At its very core, the first Monday in September was originally intended as a well-deserved salute to those who made this country the finest around the globe — the American worker.
Yet, a new age dawned long ago and brought with it a broader and more convenient look to the late-summer holiday.
The concept that made Labor Day a grand tradition remains ingrained in the American mindset as it aptly pays homage to those who earn a paycheck weekly, biweekly, monthly or in any cycle, and who do it by punching a time clock or sitting behind the desk of a salaried leader.
But Labor Day now — in 2013 — has taken on added meaning.
At least, in America ...
Labor Day is celebrated as the symbolic end of the summer; final picnics, one last plunge into recreational waters, a season-ending camping excursion and maybe even an indulgence in this year’s final watermelon.
Labor Day has taken on high fashion; the holiday is now considered the last day of the year when it is fashionable for women to wear white.
Labor Day is now a favored time of year for gridiron lovers everywhere; it marks the approximate beginning of the National Football League and college football seasons. NCAA teams traditionally play their first games around Labor Day and the NFL follows suit just after that, sometimes on the first Thursday after Labor Day.
Labor Day routinely tries to make its mark on education, but the effort is truly laborious. Some universities resume fall classes just before, some just after and some ... well, whenever they desire. High schools are nowhere near a holiday accord. Most start their new sessions long before the holiday although many parents wish it would come afterward.
Labor Day often serves as a gateway into autumn; the season of color is still three weeks away, but yard workers begin noticing a slowed growth rate amid their grasses of green and even some natural seeding, and lawn mower operators rejoice in chorus, “Hallelujah!”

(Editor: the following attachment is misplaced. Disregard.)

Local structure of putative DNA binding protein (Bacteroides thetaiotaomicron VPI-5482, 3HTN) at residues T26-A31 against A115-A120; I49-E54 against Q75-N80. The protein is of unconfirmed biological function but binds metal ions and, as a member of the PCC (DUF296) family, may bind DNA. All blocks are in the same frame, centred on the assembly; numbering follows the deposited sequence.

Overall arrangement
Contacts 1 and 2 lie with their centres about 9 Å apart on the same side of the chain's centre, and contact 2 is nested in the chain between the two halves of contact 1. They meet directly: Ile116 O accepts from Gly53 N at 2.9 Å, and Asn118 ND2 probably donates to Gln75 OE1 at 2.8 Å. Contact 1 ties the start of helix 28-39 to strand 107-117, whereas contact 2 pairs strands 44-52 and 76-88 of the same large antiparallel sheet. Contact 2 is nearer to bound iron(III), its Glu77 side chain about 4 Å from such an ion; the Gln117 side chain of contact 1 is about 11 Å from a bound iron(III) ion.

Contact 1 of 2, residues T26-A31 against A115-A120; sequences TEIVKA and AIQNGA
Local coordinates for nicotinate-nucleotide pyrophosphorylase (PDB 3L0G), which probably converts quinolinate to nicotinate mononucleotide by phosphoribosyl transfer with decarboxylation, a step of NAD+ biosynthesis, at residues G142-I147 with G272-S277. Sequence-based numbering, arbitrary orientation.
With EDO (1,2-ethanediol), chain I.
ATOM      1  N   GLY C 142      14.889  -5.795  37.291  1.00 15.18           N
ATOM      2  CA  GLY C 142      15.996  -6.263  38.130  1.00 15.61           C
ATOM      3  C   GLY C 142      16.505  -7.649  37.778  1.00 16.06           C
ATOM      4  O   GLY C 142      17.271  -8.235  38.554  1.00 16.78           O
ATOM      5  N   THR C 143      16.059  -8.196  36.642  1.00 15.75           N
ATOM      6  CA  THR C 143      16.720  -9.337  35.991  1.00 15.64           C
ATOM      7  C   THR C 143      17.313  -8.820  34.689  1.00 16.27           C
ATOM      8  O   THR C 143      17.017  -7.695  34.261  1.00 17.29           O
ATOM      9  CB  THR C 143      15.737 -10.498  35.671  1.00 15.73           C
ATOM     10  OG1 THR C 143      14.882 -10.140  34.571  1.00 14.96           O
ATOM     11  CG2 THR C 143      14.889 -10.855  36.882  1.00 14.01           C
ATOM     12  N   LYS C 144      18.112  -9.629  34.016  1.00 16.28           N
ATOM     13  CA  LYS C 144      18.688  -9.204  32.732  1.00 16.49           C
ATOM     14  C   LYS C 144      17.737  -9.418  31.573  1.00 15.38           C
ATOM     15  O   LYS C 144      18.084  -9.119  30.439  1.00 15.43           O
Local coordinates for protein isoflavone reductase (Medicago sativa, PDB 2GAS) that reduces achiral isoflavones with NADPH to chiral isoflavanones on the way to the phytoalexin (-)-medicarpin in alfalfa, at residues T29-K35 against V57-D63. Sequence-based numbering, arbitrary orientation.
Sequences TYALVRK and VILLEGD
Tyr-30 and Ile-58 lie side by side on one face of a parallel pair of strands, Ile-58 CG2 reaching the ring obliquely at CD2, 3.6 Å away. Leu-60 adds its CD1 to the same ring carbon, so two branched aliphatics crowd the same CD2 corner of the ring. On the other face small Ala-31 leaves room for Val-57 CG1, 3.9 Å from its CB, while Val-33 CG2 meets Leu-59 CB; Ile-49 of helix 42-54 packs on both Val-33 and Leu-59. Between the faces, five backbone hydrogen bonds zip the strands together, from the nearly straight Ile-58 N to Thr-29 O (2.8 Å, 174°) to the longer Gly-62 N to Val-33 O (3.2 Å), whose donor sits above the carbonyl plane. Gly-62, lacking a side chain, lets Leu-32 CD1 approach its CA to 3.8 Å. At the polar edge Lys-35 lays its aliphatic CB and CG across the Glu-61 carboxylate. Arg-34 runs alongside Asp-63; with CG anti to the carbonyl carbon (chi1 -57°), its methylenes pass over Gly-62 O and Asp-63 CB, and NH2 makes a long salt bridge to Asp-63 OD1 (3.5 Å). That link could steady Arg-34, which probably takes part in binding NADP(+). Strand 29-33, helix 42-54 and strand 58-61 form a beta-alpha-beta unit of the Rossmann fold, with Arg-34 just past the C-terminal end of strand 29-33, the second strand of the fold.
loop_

In spite of all indications, Labor Day is not a confusing holiday; it is merely a mixed blessing.
It marks the calendar of seasonal change, fashion, sports and schooling, but at its fundamental roots Labor Day remains a celebration of the contributions to America by the American worker.
First observed on Sept. 5, 1882, Labor Day became a federal holiday two years later although historians argue over the true founder. Some credit it to Peter J. McGuire, general secretary of the Brotherhood of Carpenters and Joiners, and co-founder of the American Federation of Labor. Others favor Matthew Maguire who served as secretary of Local 344 of the International Association of Machinists in Paterson, N.J.
It is appropriate debate for followers whose enjoyment of history far exceeds our own.
Our belief is Labor Day is best left to the imaginations, and the wills, of those who celebrate it — whether in a well-organized workers’ parade, a family reunion, a backyard cookout or a relaxing day at the lake.
It is a rightful holiday, one that honors the American worker as the American worker wishes to be honored — at work or at play.
To each, his own.
And to each, her own ... regardless of the color of her dress.